In Lost Opportunity: A 50 State Report on the Opportunity to Learn in America, the Schott Foundation for Public Education establishes a metric for determining the opportunity to learn for students. Providing a state-by-state comparison of both academic proficiency (percentage of students scoring at or above proficient on the eighth grade NAEP reading exam) and equity (as measured by the Schott Foundation’s Opportunity to Learn Index, or OTLI), Lost Opportunity identifies the four baseline minimum resources that are necessary for a child – regardless of race, ethnicity, or socioeconomic status – to have a fair and substantive Opportunity to Learn.

In the United States, every student should have the equal right to a high-quality education.  But as our most recent data demonstrates, for far too many students, quality and equity are aspirations, not realities.  Few states are providing public school educations that result in academic proficiency for students.  And even fewer states are providing access to a high-quality education to all students, particularly those from historically disadvantaged groups.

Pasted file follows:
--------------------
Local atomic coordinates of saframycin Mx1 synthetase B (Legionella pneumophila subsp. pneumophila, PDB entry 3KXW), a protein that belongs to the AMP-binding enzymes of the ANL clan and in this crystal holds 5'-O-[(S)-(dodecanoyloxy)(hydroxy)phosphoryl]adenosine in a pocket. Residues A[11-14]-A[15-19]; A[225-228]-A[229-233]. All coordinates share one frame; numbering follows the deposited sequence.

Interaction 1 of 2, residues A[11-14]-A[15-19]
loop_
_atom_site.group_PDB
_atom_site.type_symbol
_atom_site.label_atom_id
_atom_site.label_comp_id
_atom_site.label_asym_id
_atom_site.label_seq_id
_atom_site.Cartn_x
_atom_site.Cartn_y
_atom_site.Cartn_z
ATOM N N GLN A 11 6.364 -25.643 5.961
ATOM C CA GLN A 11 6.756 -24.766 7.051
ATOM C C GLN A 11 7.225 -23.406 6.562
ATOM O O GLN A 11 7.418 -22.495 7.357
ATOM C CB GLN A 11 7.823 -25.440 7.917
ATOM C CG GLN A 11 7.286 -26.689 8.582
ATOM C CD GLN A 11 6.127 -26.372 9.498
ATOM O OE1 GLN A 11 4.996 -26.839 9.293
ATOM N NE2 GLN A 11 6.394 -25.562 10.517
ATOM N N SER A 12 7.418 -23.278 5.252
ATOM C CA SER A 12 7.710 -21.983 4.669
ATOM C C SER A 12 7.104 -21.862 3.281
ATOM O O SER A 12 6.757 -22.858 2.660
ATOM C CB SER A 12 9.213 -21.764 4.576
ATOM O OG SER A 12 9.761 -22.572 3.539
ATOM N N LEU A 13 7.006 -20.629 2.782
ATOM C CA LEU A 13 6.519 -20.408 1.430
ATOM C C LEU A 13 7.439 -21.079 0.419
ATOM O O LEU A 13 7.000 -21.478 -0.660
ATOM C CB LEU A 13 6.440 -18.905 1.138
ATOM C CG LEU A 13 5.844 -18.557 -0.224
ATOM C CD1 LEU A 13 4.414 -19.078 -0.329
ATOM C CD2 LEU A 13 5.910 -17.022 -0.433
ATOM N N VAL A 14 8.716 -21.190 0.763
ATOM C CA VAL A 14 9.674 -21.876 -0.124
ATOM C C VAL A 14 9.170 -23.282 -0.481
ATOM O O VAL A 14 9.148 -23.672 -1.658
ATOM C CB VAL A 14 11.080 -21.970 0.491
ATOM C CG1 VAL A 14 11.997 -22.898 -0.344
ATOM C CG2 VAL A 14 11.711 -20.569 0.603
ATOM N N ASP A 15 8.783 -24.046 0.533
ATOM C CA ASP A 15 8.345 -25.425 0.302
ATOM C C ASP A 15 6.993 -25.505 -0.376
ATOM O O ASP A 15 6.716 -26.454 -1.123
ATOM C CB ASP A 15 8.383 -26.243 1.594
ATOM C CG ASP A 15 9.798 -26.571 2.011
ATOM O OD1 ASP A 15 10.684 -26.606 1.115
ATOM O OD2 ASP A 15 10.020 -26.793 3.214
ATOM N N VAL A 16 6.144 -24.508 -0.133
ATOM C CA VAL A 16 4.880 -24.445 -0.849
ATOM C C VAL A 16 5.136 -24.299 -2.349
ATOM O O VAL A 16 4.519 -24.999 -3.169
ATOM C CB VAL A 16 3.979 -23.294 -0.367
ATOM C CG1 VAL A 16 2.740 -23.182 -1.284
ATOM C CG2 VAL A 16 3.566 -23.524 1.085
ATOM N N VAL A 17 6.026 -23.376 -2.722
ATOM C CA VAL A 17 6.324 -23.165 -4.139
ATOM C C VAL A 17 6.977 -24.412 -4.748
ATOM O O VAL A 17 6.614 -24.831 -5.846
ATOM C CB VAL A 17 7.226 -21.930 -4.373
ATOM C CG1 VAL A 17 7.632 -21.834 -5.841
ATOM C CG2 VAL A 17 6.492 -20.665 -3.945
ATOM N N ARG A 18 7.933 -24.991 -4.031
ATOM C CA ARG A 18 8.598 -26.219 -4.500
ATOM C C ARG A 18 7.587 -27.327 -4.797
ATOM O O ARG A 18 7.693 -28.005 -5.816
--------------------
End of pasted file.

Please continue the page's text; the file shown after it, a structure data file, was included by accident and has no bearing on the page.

AR Organizer Writes Powerful Op-Ed on Charleston

Posted on: Wednesday July 1st, 2015

In a powerful op-ed, Bill Kopsky, Executive Director of the Arkansas Public Policy Panel, reflects on the shooting in Charleston, SC, the history of racism in this state, and the work yet to be done to end discrimination in communities across the nation.

In a powerful op-ed for the Arkansas Times Bill Kopsky, Executive Director of the Arkansas Public Policy Panel, reflects on the shooting in Charleston, SC, the history of racism in his state, and the work yet to be done to end discrimination in communities across the nation. 

How a Grassroots Organization Grows in Power

Posted on: Friday May 8th, 2015